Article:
Asked if he could project how much longer the North could continue, General Haig noted that they are way behind their initial schedule and while it was hard to predict the enemy’s capabilities, the rains will have a great impact on their offensive after mid-June. Asked if the ARVN could push the North Vietnamese back when the rains start, the General noted that the rains will hurt the ARVN less than the NVA.

General Haig refused to identify the moderates in the Hanoi leadership, obviously to protect them, but he said the moderates are those who want to scale down the military objectives and those more patient people who reject the North’s efforts to impose a hegemony on the South militarily.

Asked what are the problems facing our side, General Haig noted that the ARVN is paying high price in good troops and equipment and there have been obvious strains on the ARVN leadership. But the individual South Vietnamese soldier is a superb fighter when properly led.

Asked just how serious is the trouble in the North, General Haig said it was hard to answer exactly but that the strain is showing much earlier this time since there is not the flexibility in the body politic of the North now. There is a considerable strain on the Hanoi leadership in supporting this massive conventional invasion with all of its troops away from home, especially when their public can see that when the men go South they do not come back. We have evidence that wounded NVA troops are kept in Laos for a while to cool off so they will not spread morale problems when they return to the North. There are also indications that these strains existed in the North before the offensive but are now magnified; however, General Haig would not predict any political collapse in the North, at least not in the foreseeable future.

We have considerable evidence that the massive tank attacks by the North were not well trained or well coordinated and that the ARVN has proven it can handle such attacks very well. General Haig guessed that maybe 350 to 400 NVA tanks have been knocked out but he could not answer how many the North had to start with. Asked if he considered the North Vietnamese offensive a failure, he said it is not a failure but it has failed to achieve its objectives and its original schedule. The popular uprising the North expected just did not occur as expected. He cautioned, however, against assuming that the enemy infrastructure was not present, it could be waiting for military successes that have not yet occurred. If the NVA does not achieve its successes in the next month, there will be a respite in the fighting which will permit the South to prepare more than the North can, pointing out that the North took four years to build up for this attack, their obvious inability to resupply during the rains with their long logistic lines. Furthermore, [Page 639] the North’s troops are just not as capable in the wet environment as the Southerners are.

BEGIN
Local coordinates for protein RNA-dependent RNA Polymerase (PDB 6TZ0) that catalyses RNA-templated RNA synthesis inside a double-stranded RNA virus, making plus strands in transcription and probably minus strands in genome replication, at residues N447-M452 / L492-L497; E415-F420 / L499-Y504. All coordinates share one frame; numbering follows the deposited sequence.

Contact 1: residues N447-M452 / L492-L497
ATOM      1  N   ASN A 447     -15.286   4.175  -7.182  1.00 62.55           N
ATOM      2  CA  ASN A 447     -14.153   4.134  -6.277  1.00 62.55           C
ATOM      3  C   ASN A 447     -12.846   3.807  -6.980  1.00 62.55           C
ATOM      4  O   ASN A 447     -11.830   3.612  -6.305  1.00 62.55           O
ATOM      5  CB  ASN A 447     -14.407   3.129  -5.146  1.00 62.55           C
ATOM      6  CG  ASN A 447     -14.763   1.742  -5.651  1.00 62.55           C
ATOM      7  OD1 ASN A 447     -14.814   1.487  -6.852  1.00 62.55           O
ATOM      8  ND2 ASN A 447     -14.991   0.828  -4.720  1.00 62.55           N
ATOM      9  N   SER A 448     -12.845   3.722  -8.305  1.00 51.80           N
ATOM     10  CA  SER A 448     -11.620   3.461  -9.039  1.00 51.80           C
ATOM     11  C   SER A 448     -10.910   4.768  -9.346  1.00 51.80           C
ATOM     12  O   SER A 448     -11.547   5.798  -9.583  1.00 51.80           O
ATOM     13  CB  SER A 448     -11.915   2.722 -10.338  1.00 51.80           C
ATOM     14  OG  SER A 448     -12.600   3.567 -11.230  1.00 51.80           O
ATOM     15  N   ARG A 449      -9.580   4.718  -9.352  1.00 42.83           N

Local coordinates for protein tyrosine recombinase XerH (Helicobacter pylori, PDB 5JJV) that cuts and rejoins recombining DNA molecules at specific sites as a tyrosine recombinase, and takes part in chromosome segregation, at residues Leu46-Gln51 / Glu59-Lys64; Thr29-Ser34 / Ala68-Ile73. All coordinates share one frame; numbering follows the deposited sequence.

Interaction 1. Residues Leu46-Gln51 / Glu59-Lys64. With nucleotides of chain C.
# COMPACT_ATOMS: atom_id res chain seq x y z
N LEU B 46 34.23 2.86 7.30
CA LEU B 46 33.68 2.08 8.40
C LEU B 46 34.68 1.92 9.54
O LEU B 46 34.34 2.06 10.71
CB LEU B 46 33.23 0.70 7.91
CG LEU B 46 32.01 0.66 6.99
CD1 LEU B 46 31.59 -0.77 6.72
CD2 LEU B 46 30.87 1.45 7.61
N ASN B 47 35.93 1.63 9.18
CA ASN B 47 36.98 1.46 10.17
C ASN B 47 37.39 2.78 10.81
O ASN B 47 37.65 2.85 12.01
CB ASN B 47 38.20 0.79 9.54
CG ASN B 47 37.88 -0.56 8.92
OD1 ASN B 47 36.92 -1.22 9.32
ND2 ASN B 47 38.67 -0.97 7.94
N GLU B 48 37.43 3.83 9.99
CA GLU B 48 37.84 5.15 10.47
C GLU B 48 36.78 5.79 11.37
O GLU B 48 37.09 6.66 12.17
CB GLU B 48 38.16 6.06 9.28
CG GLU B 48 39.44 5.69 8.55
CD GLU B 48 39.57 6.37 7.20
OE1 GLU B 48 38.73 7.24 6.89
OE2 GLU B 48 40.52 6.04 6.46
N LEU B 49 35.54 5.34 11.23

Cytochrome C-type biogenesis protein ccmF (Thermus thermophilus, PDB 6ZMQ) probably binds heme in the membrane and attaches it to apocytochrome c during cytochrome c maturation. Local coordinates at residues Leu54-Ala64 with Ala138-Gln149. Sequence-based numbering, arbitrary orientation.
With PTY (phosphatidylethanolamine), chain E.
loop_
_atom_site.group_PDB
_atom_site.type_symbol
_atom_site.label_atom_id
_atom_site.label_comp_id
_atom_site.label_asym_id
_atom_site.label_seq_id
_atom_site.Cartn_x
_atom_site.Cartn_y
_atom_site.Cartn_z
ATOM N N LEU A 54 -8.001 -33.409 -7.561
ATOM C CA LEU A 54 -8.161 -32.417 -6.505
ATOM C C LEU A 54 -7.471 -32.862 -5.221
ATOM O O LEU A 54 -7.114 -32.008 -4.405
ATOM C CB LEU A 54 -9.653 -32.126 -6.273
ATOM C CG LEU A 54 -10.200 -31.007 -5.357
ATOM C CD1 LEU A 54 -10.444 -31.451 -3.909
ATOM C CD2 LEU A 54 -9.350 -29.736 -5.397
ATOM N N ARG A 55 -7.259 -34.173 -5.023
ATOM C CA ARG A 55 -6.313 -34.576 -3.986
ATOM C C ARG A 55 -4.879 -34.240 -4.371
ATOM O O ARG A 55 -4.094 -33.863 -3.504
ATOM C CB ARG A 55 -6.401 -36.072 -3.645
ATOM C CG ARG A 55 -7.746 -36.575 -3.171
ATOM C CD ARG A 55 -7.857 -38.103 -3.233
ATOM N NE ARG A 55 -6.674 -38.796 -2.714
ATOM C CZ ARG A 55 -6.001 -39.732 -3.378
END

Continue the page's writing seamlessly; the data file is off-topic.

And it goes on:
Asked if he thought that the thorough success of the B–52 penetrations against the best Russian air defense have made the Soviets pause in their support efforts, the General replied affirmatively. Asked to compare the current air offensive against the earlier one, the General noted improved ordnance, improved counter measure tactics, less restrained and better targeting, and a bombing effort which has been very precise, very scientific which has resulted in low civilian casualties. In conclusion, the General listed the heavy attrition of POL stocks, communications facilities, rolling stock power stations.2

  1. Source: National Archives, Nixon Presidential Materials, NSC Files, Box 998, Alexander M. Haig Chronological Files, Haig Memcons, January–December 1972 [2 of 3]. No classification marking. The meeting took place in Kissinger’s office.
  2. According to a memorandum from Kissinger to the President, June 1: “We continue to benefit from Al Haig’s backgrounder as more articles reflecting North Vietnamese difficulties appear daily.” See footnote 2, Document 188.